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I saw her first at the burying, behind the wicked crowd. With the mob of them cursing and shaking their fists in the snow, twas her I saw. Still as if frozen she was, and only her eyes betrayed the fire devouring her. Aglow like embers in a winter hearth, those eyes would burn us all, and haunt me when she was gone.
Fanned by the wind, a lock of hair flamed from her shawl, scorching across her forehead. I would tell you that her hair was red as blood, to give you the vividness of her, but such would be untruthful. I know the look of blood, see. Her own would spot the snow before my eyes. Her hair was a darker thing than blood, though not so dark as her story.
I should have felt the queerness there at once, from the way the rest of the Irish kept off her. Careful they were with the lovely, though otherwise a bad pack. The men slurred and jostled. Drunk under noon, some of them were, and ragged. Bleezed with spite, their women put me in mind of white-faced crows, hard and deprived. Even the little ones come hating to the holy doors that day. For the Irish fear an informer more than the devil, and death excites them always. I worried that the coffin would not pass the gauntlet they made outside the poor boards of their church. As the representative of our Federal authority, I should have made order my business. And I meant to. Then the look of Nellie Kildare drew me from my duty, and I leaned -- one fateful moment -- on my cane.
But I must not go too quickly. There was blame in this death, and a bitter portion of it was mine. Had I not lain abed with General McClellan's own typhoid upon me, I might have come north a month the sooner, asMr. Nicolay and Mr. Seward first intended. Our agent might have lived. Better it would have been for the widow and the little one, not to speak of the poor, blundering fellow himself.
They had tormented him before they killed him. I saw the marks of their work when I come fresh from the train that morning, fair running from the station, with ice on the streets of the town, and my leg bad in the cold, and the weakness still upon me from the fever. The coroner's assistant held the coffin open for my arrival, then disappeared. The Irish priest kept the widow away from the box. Kind doing that was. I ran into the church all snow-pestered and unready for the shock of it. How long I stared at the dead man I cannot tell you now. Long enough, though, to singe my eyes. Twas small of me to gobble so much time, for the widow was keening away in a locked room. But such matters bind us, and we forget consideration. My hands curled into fists beside the corpse, and not only to fight the cold there in that church. There is cruelty, I thought. Savagery. I had not seen so grim a sight since India and the inferno of the Mutiny.
I am a poor beast, as all men are, and would not question the Good Lord's grand design. Still, I wonder at that which He allows.
When I finally stepped away, two paddies nailed the box shut. Muttering and careless, they made it clear enough that they wanted no part of the business. But the priest fell hard upon them and soon they were jumping about and jabbering their sorties. Their voices took me back. I knew those accents from my old red regiment, the gurgling of that unextinguished tongue, harsh as lye-water in the mouth. Each fellow smelled of whisky.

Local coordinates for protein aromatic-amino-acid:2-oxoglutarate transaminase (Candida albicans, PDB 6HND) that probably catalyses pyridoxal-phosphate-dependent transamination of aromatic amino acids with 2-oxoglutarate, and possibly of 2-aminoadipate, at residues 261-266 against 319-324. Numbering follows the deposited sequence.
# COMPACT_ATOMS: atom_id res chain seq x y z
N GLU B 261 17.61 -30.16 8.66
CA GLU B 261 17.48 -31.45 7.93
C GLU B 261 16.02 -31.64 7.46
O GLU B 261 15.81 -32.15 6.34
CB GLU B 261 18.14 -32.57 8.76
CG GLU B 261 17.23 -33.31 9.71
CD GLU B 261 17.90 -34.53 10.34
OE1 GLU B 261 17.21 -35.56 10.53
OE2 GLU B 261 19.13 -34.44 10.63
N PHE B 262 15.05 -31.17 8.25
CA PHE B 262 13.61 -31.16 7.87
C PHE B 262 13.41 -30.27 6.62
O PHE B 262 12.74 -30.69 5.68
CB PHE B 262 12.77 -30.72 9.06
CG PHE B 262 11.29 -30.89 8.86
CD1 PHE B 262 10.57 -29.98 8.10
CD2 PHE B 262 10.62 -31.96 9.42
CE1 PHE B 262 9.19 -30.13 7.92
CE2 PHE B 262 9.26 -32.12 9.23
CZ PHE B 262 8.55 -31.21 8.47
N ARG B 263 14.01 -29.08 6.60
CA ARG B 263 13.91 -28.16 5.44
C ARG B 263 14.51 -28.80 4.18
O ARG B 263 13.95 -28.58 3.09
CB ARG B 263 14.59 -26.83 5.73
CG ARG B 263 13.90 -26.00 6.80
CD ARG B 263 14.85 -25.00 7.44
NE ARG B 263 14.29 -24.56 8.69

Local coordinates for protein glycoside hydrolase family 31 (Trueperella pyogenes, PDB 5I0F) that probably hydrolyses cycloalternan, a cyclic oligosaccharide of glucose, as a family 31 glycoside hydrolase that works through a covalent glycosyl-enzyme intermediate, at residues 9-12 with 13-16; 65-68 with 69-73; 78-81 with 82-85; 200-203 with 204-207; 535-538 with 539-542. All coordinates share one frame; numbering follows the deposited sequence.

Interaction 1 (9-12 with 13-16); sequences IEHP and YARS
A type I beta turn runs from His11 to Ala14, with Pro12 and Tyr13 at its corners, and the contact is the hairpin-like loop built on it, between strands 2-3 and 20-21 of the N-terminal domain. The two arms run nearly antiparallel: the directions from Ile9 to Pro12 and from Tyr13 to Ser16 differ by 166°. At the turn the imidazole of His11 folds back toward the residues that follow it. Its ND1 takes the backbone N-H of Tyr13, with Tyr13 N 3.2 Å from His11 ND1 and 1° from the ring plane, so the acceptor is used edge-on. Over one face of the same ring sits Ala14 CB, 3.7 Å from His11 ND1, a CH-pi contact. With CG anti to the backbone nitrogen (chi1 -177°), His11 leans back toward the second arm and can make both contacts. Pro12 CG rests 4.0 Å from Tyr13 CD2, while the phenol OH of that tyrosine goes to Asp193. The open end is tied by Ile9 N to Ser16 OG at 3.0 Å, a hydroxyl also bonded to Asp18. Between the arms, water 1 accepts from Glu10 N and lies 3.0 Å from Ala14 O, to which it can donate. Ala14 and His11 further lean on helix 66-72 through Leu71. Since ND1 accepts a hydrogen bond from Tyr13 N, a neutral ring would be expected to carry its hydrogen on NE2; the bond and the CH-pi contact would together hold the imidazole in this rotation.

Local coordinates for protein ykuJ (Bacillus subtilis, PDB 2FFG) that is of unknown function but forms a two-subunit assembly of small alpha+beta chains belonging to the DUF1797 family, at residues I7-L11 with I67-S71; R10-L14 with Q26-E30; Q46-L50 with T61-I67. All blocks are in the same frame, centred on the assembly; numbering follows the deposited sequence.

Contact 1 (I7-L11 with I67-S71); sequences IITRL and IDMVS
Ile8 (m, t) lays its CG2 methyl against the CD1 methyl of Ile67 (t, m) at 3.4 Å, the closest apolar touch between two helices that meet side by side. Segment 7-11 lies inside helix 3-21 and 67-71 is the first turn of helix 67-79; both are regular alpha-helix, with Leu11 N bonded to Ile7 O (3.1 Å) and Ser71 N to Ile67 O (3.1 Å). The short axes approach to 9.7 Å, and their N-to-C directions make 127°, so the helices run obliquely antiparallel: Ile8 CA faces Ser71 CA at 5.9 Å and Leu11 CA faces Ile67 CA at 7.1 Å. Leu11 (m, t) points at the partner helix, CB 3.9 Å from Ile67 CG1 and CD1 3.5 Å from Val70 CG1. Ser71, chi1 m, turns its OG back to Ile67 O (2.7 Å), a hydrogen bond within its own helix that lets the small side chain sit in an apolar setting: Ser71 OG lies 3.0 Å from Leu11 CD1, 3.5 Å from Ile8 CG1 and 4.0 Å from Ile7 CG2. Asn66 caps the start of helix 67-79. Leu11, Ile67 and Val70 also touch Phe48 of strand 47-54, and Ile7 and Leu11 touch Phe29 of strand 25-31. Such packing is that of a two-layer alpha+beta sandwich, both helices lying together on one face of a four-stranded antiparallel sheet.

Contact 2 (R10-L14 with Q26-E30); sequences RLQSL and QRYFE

The priest brought in the widow then, holding her up on her feet with one big arm. His other black sleeve held her babe. The little thing was bawling as if it knew all.
Beneath a statue of the sort the Irish idolize, the woman found her strength. She plunged forward, young and worn in her tattered dress, black shawl flying about her. Flinging herself upon the raw pine, she nearly upset the bier. Splinters soon bloodied her hands for the beating she gave the boards. Her wailing echoed in the empty church, raising a swell of laughter beyond the doors.
"The hoor's upon 'im now," a woman cried, triumphant. Her voice pierced the walls. "Oh, bring ye out the traitor's hoor. We'll give 'er what she's a-coming."
To calm the widow, the priest forced her babe into her arms. The woman's raw hands bled on the infant's face and wrappings. They prayed then, in the different way they do, all Latin and sorrow. The priest had eyebrows that met in a black knot and his shoulders were those of a navvy. Not young, not old, there was a worn solidness to him. He might have done for an elder soldier, had he not been a soldier of his faith. His name was McCorkle and he was no more born to America than I was.
I prayed my own prayers. Off to the side, and quiet like. I will not be small and think the Good Lord tends only to us chapel folk. For all the pagan coloration, there is a faith in your Irish Catholic that must call down pity from above. They do the best they can with what they know, and I would not damn them out of hand. But then I have found good among the Hindoo and the Musselman.
I prayed first for the dead man, then for his shattered family. Careful I was not to face their painted statues, but looked to the windows and Heaven beyond. Next, I gave my thanks. First for my Mary Myfanwy and our little John, and then for the...Shadows of Glory. Copyright © by Owen Parry. Reprinted by permission of HarperCollins Publishers, Inc. All rights reserved. Available now wherever books are sold.